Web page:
Application of a multiplex PCR assay for the detection of gastrointestinal pathogens in a rural African setting

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Background: Despite high morbidity and mortality, the laboratory diagnosis of gastrointestinal infections is largely neglected in tropical African settings. This study aims to apply the Luminex multiplex PCR assay for the diagnosis of gastrointestinal pathogens in rural Ghana to evaluate its usefulness as a routine method. Methods: A case-control study was conducted at the Agogo Presbyterian Hospital in Ghana. Stool samples were collected from children below 6 years of age with (cases) and without (controls) diarrhoea. Samples were screened for 15 different diarrhoeal pathogens by the Luminex xTAG GPP assay and associations between diarrhoea and gastrointestinal infections and fractions attributable to diarrhea (AF) were determined. Results: The Luminex PCR assay identified organisms in 96.6 % (n = 428) of 443 cases and in 92.5 % (n = 221) of 239 selected controls. A mean of 2.5 (standard deviation [SD]: ±1.3) and 2.3 (SD: ±1.3) organisms per sample were detected in cases and controls respectively. An association with diarrhoea was found for rotavirus (adjusted odds ratio [aOR] = 7.2; 95 % confidence interval [CI]: 2.9-18.1), norovirus (aOR = 2.7; 95 % CI: 1.4-5.3) and Shigella spp. (aOR = 1.7; 95 % CI: 1.2-2.4) with respective AFs of 12.5 % (95 % CI: 9.6-15.3), 7.9 % (95 % CI: 3.8-11.7) and 16.9 % (95 % CI: 6.9-25.9). Conclusion: The high proportion of pathogen-positive stool samples with a high number of co-infections in cases and controls suggests a substantial amount of transient or colonizing microorganisms for which treatment is not necessarily implicated. The use of sequential diagnostic algorithms with pathogen specific or quantitative PCRs might be most appropriate for diagnosing gastrointestinal infections.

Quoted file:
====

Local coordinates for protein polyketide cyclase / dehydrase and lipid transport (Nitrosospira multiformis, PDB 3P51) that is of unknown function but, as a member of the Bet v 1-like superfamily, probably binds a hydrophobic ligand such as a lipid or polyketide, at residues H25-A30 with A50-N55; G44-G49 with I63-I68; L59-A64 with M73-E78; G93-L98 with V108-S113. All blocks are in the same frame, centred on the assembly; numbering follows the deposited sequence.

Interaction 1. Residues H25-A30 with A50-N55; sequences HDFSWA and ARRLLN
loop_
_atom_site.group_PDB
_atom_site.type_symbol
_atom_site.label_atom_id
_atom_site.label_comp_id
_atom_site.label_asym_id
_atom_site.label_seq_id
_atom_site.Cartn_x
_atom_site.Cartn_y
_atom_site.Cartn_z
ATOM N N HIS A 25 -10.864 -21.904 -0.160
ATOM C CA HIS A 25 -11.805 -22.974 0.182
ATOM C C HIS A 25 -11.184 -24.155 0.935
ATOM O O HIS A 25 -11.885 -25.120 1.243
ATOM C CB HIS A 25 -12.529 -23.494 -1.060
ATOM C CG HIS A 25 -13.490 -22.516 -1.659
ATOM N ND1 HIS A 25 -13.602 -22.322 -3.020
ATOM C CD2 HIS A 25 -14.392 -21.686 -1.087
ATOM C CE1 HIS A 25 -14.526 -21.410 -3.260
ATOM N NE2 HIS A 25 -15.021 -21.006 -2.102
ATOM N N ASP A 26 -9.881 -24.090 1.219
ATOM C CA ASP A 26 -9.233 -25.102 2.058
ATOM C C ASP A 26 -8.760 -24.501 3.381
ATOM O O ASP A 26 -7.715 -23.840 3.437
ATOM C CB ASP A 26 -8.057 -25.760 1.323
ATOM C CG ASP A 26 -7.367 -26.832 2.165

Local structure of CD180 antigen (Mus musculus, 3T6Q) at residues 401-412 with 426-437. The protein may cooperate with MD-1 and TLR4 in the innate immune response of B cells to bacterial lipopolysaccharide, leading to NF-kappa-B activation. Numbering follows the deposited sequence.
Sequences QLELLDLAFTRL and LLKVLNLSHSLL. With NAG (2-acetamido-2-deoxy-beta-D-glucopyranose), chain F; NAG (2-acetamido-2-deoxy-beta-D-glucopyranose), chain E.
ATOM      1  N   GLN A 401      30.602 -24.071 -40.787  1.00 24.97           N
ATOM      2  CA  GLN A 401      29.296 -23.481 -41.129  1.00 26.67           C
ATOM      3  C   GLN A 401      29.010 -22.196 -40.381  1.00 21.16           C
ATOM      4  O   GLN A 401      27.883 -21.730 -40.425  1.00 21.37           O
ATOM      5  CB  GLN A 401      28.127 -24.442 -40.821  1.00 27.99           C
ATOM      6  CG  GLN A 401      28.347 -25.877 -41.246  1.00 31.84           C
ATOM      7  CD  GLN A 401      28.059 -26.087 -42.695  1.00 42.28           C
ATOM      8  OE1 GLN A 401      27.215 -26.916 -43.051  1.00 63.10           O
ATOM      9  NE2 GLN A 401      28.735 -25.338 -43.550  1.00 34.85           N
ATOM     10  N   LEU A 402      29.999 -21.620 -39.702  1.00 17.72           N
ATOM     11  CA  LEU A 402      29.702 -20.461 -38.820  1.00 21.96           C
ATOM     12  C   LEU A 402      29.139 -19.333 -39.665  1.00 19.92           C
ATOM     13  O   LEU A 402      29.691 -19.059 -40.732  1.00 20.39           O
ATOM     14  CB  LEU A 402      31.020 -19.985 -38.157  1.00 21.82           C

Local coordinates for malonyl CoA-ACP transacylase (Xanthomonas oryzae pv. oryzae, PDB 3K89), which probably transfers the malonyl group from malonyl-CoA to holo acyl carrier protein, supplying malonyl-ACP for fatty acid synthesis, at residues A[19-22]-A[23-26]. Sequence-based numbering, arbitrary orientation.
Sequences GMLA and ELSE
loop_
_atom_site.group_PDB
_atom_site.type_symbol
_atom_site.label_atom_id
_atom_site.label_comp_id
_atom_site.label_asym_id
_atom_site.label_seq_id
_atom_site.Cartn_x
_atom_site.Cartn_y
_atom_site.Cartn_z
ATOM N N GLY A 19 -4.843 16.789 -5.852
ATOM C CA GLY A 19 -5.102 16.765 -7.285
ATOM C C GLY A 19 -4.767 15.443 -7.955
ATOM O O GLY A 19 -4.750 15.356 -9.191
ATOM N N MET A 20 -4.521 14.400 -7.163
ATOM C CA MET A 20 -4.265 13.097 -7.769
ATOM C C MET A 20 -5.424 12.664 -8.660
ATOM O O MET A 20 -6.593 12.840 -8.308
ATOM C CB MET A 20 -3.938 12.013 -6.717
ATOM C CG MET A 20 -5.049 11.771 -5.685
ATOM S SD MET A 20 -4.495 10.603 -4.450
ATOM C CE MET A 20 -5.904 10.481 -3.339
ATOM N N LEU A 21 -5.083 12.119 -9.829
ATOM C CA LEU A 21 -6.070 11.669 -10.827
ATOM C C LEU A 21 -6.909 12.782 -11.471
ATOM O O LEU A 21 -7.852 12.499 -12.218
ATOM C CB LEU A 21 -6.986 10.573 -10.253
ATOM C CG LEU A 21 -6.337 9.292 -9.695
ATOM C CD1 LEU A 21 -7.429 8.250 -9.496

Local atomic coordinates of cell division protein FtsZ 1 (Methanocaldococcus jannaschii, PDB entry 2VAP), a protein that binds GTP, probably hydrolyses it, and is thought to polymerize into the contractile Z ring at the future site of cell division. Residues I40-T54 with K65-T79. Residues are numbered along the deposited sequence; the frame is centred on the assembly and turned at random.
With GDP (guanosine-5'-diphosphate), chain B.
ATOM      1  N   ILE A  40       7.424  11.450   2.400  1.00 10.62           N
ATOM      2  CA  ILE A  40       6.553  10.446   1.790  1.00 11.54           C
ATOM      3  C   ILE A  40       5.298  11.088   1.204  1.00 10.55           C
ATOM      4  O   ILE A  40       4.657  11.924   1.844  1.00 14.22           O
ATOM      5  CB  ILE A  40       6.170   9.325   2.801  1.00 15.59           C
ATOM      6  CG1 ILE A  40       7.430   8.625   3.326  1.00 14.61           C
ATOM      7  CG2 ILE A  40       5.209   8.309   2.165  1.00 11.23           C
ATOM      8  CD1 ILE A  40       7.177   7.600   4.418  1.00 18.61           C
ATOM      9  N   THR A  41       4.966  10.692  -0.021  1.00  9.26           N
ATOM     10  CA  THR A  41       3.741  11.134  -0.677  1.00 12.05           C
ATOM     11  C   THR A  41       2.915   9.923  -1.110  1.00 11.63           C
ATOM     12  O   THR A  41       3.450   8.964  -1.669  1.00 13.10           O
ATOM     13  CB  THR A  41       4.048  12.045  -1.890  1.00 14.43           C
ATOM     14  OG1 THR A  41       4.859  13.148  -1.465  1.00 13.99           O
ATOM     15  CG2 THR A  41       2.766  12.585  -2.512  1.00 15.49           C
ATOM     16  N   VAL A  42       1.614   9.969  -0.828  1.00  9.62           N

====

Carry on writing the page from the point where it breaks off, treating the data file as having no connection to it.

Eibach, D., Krumkamp, R., Hahn, A., Sarpong, N., Adu-Sarkodie, Y., Leva, A., … Tannich, E. (2016). Application of a multiplex PCR assay for the detection of gastrointestinal pathogens in a rural African setting. BMC Infectious Diseases, 16(1).

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